Three pillars of state backbone of Constitution, should cooperate: Modi

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FILE PHOTO: India’s Prime Minister Narendra Modi addresses a gathering during his visit to Gandhi Ashram in Ahmedabad, India, June 29, 2017. REUTERS/Amit Dave/File Photo

NEW DELHI – Prime Minister Narendra Modi on Sunday said that balance between the executive, legislature and judiciary is the “backbone of the Constitution” and called upon the three pillars of the state to strengthen and cooperate with each other for a strong, secure and self-reliant India which can ensure that the 21st century belongs to it.

Delivering the valedictory address on the conclusion of the two day meet on the National Law Day jointly organised by the Law Commission of India and the NITI Aayog, he said tje Constitution has delicately delineated the boundaries between the three and expected that they will use their powers without transgressing into others domain.

His call for cooperation between the three wings is seen as a conciliatory note after Union Law Minister Ravi Shankar Prasad criticised the top court for being pro-active and intruding in the domain of the executive and the legislature.

Seeking an audit of the judicial appointments made by the Supreme Court collegium since 1993, Prasad also assailed the top court judgment striking down the National Judicial Appointment Commission, brought in by the Modi government to replace the collegium system, wondering how can the presence of the Law Minister in the NJAC could have dented the independence of the judiciary in the appointment of judges.

Provision for the presence of Law Minister as one of the members of the NJAC was cited as a reasons for junking it by the top court in 2015.

Prasad also cited several cases including that of the Board for Control of Cricket in India (BCCI) to criticise the top court.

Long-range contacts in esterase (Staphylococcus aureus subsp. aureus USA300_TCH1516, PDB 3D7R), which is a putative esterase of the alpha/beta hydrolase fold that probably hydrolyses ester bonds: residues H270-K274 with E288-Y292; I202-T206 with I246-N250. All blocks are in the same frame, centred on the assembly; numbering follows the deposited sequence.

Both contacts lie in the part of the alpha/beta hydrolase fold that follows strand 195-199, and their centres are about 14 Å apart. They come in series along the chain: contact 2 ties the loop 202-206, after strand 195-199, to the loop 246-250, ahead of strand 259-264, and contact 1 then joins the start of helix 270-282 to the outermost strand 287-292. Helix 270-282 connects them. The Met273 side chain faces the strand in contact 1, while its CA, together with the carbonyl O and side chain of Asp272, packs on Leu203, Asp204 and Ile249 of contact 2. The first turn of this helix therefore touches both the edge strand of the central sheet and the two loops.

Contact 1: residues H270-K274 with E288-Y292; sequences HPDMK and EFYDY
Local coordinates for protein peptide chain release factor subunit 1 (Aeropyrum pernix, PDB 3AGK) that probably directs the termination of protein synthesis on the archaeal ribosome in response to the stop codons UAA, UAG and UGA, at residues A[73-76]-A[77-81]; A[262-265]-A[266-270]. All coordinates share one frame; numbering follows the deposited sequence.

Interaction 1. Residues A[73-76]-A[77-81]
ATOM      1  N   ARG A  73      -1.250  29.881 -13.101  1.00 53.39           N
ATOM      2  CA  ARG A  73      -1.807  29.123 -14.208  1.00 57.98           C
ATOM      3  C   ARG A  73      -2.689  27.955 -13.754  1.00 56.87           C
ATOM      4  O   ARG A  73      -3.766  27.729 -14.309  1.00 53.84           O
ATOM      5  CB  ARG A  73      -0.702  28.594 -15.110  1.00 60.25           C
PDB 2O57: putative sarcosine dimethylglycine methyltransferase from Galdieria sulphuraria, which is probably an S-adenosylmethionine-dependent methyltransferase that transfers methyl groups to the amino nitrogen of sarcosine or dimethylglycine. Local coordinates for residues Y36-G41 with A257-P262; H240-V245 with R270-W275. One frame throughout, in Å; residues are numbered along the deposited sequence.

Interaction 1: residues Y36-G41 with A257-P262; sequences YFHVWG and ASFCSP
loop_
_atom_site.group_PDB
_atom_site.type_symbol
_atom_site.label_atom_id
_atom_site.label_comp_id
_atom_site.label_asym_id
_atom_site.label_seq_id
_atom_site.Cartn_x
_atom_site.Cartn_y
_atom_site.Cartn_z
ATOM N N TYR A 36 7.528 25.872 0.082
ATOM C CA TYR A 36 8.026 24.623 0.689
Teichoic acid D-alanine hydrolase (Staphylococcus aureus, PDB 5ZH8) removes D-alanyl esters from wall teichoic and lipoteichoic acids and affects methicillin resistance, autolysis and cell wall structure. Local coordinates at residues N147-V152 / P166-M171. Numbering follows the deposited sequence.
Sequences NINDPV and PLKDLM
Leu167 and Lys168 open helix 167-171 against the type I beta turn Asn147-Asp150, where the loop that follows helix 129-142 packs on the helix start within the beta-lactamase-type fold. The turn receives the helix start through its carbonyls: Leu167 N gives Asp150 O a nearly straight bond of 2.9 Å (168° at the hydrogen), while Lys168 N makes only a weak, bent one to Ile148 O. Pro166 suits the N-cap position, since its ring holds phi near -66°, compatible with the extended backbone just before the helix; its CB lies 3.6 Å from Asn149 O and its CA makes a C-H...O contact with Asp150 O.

Refusing to join issue with the Law Minister on the issue of BCCI as a petition seeking the recall of verdict was pending hearing, Chief Justice Dipak Misra said: “We recognise, respect and accept the separation of powers.”

He said that government and courts are bonded by the principle of the constitutional sovereignty which expects that the institutions must function with a sense of mutual respect without any claim for supremacy.

“Constitution expected that the institutions must function with a sense of mutual respect and there should not be any claim for supremacy by any of the wings,” Misra in his valedictory address.

He cited several PILs including one on NOTA where the top court refused to entertain as they were concerned with the legislative domain or policy matters. He also said that on numerous occasions, the top court has accepted the view of the Law Minister and did not ignore his objections.

CJI also said in his remarks at the meet that Supreme Court believes in Constitutional sovereignty and the only religion which “all of us should follow is Constitutional religion”.

The CJI said that no fundamental right was absolute but fetters to it have to be scrutinised.

Modi, in his speech, said the world was looking at India with hope. “So many countries want to walk with us shoulder to shoulder in the road to development. As such legislature, executive and judiciary, all have to move ahead in the limits decided by the Constitution,” he said.

His remarks came a day after the CJI and Minister of State for Law and Justice P.P. Chaudhary crossed swords over judicial activism.

President Ram Nath Kovind, who spoke at the morning session, said that the Constitution was not an “abstract idea” and it has to be made meaningful for ordinary people by connecting it with their daily life and needs.

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